Things mean everything to us. And because things mean everything, a single thing often means nothing.
Think about your cell phone. Many, if not all of us feel completely vulnerable if we begin to drive down the road without it. Twenty, even fifteen years ago, most of us could not conceive of such dependence on a communication device. These phones (note, phone is now a proper term rather than telephone) carry such importance and priority in our lives, yet, will any of us have the same phone two years from now? Likely not, for it will be obsolete (it probably already is!) and in need of replacing. It is a thing of priority, but it is also a priority to replace the one you have with another. And another. Even if you make it a whole two years without replacing one, you’ll likely burn through five phones in the next decade.
These devices are important and throwaway items at the same time.
Our church is currently spotlighting and celebrating those who work as cross-cultural evangelists. As part of our focus, we recently watched an animated film about Robert Jermain Thomas, a man who smuggled Bibles into Korea in the 1860s. In a different time, and at a different place, we saw how precious the words of God’s revelation to man were. When the only Bible a person could read are the few pages wallpapering someone’s home, the value of those words skyrockets.
As believers in the contemporary United States, we face three realities with which we must contend to become Bible readers rather than Bible skimmers.
First, we must recognize, as we probably already have, our complete immersion in media. Not, the media, as in news organizations. “Media” meaning means of input of information into our minds. This very blog is a form of it. Phones, TVs, and radios all give us more than we can possibly consume with any sort of real comprehensibility. With a swipe or a click, we can dispose of anything we do not want (or even want right now) and find something else. The idea of truly reading for a period of 15-30 minutes does not comport with such media habits and consumption.
Take care, reader. This is not a post lamenting the attention spans of younger people or the pitfalls of the modern age. We have been on this trajectory for a while now. We bought the products that told retailers and advertisers this is what we wanted. We may not have realized what we were doing at the time, but these habits were not produced by our 12-year-olds. We bought in, and this is what our children are born into.
We shall see this in our next point. The commodification of Christianity in the United States in the 1990s produced all sort of Christianized media for our consumption as well. Most of us have probably given or thrown away more devotional literature than we could ever possibly read. While admittedly not all devotional literature is like this, much of it highlighted a verse or two and went on to emphasize a non-controversial moral point in a way that was not distinctly Christian, or it explained how special you were to Jesus. This may have taught us an important verse or two, but it did so in a way completely separated from the larger point of the passage from which it came.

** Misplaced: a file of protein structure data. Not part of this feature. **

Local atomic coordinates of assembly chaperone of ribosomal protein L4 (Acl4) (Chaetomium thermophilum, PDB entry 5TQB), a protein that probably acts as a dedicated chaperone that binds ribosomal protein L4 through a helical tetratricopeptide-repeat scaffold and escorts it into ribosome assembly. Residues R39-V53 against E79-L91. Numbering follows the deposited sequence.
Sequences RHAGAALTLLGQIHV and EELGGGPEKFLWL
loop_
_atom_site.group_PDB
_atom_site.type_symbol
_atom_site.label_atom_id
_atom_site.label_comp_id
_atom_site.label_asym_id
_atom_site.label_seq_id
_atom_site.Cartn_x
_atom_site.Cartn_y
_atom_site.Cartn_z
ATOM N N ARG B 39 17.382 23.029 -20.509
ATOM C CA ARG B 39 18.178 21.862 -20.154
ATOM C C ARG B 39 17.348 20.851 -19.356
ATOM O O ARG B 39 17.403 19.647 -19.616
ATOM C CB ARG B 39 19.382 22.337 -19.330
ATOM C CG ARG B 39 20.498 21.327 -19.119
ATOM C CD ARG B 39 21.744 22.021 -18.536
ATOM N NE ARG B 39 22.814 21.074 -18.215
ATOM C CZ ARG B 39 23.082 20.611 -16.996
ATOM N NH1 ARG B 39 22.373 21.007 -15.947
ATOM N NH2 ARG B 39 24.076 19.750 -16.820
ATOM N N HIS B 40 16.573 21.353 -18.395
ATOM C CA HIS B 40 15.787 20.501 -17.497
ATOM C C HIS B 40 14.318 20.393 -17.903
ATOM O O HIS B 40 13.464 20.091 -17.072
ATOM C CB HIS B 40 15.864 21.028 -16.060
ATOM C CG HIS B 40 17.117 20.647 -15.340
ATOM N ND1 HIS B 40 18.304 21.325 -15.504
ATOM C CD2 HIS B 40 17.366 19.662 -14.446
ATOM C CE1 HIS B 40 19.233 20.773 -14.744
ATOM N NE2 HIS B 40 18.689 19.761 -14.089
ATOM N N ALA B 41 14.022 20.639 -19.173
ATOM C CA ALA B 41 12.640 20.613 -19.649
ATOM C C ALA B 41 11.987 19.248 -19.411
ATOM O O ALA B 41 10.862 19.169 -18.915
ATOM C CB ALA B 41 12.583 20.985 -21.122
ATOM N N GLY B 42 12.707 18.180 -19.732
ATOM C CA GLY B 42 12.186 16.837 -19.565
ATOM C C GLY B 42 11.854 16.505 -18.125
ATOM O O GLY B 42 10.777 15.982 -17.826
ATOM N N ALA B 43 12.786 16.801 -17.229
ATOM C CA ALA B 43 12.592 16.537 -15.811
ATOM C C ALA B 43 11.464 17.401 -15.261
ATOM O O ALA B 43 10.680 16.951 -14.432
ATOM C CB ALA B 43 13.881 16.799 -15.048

Third, in knowing the stories of the Bible, we became familiar with them. This is especially true in the Gospels. We all know about the Feeding of the 5,000 because we’ve heard it taught and preached from all four of the Evangelists’ accounts. We have had all the videos and movies recounting the narrative events of Scripture that we can handle. My generation had SuperBook, The Flying House, and Hanna-Barbera’s The Greatest Adventure: Stories from the Bibie. Every kid since then has had Veggie Tales and a host of other offerings. I can still recall the visual from SuperBook of Daniel recounting Nebuchadnezzar’s dream of the statue from Daniel 2, and the unexpectedly gory defeat of Goliath in The Greatest Adventure. As a result, we know the sequence of events, but not the words from the page.
Based on the above, we find ourselves skimming the words of Scripture instead of reading them. We’re not expecting anything from them.
We’ve got too many flashing lights and notifications and shows to catch on Netflix to think of Scripture as a priority. We read it on a device we won’t have in two years, and we mentally associate the Bible with the device. We don’t own Bibles; we own files of the Bible on our devices.
We have consumed devotional literature that merely reinforced what we already thought or what we thought we thought. It never challenged us. It gave us good life principles for living the middle class American life, but without roots in Christ and not done in the power of the Holy Spirit.
We became so familiar with the biblical narrative that we’re bored with it when we have to actually sit down to read the Holy Spirit-inspired account that gave rise to the scripts and reenactments we know so well.
What could these words say to us that we don’t know already?
So we skim.
We need to slow down and expect that God had someone write these words and preserve them for at least 2,000 years for a purpose. We certainly are not the original audience in the sense that we didn’t receive Galatians in our own mailboxes, but we are the recipients as the church of Christ Jesus. The Holy Spirit knew you and I needed those words as well.
Join us right here again tomorrow, and I’ll begin to outline some ways we fight skimming and start reading.